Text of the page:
For the BepiColombo mission, the extreme thermal environment around Mercury requires good heat shields for the instruments. The BepiColombo Laser altimeter (BELA) Receiver will be equipped with a specular reflective baffle in order to limit the solar power impact. The design uses a Stavroudis geometry with alternating elliptical and hyperbolic vanes to reflect radiation at angles >38° back into space. The thermal loads on the baffle lead to deformations, and the resulting changes in the optical performance can be modeled by ray-tracing. Conventional interfaces, such as Zernike surface fitting, fail to provide a proper import of the mechanical distortions into optical models. We have studied alternative models such as free form surface representations and compared them to a simple modeling approach with straight segments. The performance merit is presented in terms of the power rejection ratio and the absence of specular stray-light.
Adaptive structures are capable to change their shape in a smart way in order to "adapt" to variable external conditions.
Active shell structures with large out-of-plane deformation potential may be used to generate an interaction between the
structural shape and the environment. Exemplarily, such shell-like actuators may be utilized for the propulsion of
vehicles through air or water. Among the electroactive polymers (EAPs) especially soft dielectric EAP are promising for
driving shell-like actuators due to their huge active strain potential and intrinsic compliancy.
The challenging task of this study was to explore the potential of the DE actuator technology for the design of shell-like
actuators with the ability to perform complex out-of-plane deflections. We present and evaluate concepts for the design
of active shell structures driven by soft dielectric EAP. Preliminary experiments were conducted for selected approaches
in order to basically verify their principle of operation and to quantify their active out-of-plane deformation potential.
These experiments showed that the so-called agonist-antagonist configuration, where pre-strained DE films are attached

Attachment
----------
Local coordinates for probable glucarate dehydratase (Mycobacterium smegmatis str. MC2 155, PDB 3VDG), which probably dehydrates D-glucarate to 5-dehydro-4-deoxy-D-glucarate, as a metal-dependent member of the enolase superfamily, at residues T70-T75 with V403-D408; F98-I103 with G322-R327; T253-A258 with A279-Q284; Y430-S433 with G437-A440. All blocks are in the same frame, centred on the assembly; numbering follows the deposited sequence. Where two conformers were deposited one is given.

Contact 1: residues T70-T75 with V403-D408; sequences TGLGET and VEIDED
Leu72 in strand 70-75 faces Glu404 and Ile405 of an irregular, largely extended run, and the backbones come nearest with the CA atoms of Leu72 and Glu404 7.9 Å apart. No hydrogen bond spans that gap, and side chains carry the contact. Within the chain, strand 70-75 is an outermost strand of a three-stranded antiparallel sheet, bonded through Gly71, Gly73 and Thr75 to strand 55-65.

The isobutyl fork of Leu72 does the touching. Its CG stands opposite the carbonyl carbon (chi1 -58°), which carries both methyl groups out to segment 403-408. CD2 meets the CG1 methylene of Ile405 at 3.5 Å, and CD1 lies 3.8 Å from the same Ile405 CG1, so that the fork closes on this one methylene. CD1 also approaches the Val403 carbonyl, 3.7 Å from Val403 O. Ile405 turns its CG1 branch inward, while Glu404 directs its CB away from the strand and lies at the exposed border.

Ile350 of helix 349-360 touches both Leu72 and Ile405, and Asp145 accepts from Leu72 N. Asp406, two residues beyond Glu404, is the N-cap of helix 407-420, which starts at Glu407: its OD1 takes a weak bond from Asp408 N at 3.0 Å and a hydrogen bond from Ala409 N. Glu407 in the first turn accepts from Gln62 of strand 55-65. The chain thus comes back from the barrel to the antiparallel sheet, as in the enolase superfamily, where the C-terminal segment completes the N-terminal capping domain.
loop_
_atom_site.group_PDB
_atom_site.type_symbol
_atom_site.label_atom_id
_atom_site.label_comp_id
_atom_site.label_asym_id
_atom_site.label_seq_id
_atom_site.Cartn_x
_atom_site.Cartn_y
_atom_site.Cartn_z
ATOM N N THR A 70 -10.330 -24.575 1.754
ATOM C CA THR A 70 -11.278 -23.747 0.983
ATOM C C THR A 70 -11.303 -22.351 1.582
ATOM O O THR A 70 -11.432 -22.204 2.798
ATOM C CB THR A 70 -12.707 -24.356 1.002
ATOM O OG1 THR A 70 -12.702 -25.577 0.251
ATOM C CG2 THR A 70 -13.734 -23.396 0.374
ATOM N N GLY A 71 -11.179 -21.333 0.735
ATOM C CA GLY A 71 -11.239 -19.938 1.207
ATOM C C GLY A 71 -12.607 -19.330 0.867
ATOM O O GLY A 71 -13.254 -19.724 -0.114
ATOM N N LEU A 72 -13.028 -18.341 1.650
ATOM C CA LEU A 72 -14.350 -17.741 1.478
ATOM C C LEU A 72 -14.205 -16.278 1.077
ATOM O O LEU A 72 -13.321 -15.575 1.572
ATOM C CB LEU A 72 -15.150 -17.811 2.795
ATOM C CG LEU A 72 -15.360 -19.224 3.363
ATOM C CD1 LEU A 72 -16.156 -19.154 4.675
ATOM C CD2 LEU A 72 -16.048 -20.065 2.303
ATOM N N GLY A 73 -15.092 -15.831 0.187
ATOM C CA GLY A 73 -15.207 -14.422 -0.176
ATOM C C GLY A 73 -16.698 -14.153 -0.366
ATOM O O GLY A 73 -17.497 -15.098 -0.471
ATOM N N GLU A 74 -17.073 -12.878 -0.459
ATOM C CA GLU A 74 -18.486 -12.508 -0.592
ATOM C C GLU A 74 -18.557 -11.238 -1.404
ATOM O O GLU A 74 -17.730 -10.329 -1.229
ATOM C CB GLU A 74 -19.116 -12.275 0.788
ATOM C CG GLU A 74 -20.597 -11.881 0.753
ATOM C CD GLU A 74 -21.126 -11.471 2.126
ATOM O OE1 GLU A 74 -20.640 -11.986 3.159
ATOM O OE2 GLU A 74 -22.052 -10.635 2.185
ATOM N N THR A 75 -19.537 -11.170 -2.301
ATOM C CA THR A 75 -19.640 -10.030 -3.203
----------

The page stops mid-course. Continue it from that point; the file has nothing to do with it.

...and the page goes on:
on both sides of a hinged backbone structure, holds good performance in terms of active out-of-plane deflections and
Miniature spring roll dielectric elastomer actuators for a novel
kinematic-free force feedback concept were manufactured and experimentally characterized. The actuators exhibited a maximum blocking force of 7.2 N and a displacement of 5 mm. The
theoretical considerations based on the material's incompressibility
were discussed in order to estimate the actuator behavior under
blocked-strain activation and free-strain activation. One prototype
was built for the demonstration of the proposed force feedback
In this work the electromechanical performance of planar, single- layered dielectric elastomer (DE) actuators was investigated. The mechanical power density and the overall electromechanical efficiency of DE stripe actuators under continuous activation cycles were examined. The viscoelastic behavior of the dielectric film was modeled with a three-dimensionally coupled spring-damper framework. This film model was fitted to the mechanical behavior of the acrylic film VHB 4910 (3M) evaluated in a combination of a uniaxial loading test with holding time and subsequent unloading. In addition the quasielastic film model was derived in order to evaluate the quasistatic behavior of DE actuators under activation.
For the simulation of DE actuators the boundary conditions of the film model were accordingly adapted. By embedding the actuator into an appropriate electrical circuit electrodynamic effects were incorporated as well.
The quasielastic model of a planar DE actuator with free boundary conditions predicted a stable deformation state for activation with constant charge. For activation with constant electrical voltage, however, the model showed a stable and an instable equilibrium state. For activation voltages beyond a critical voltage the film collapses in thickness direction due to the electrostatic forces (Maxwell stresses).
A biaxially prestrained stripe actuator was described with the viscoelastic film model. The stripe actuator was cyclically activated and cyclically elongated with a phase shift (displacement-controlled). A qualitative parameter study showed that the overall electromechanical efficiency as well as the specific power density of such DE actuators strongly depends on the electrical activation and the external mechanical loading.
On March 7, 2005, the first arm wrestling match of an EAP robotic arm against a human was held during the EAP-inaction
session of the EAPAD conference in San Diego. The primary object was to demonstrate the potential of the EAP
technology for applications in the field of robotics and bioengineering. The Swiss Federal Laboratories for Materials
Testing and Research (Empa), Switzerland, was one of the three participating organizations in this competition. The
presented Empa robot was driven by a system of dielectric elastomer actuators. More than 250 rolled actuators were
arranged in two groups according to the human agonist-antagonist operating principle in order to achieve an arm-like
rotation movement in both directions. The robot was powered by a computer-controlled high voltage amplifier. The
rotary motion of the arm was performed by electrical activation respectively deactivation of the corresponding actuator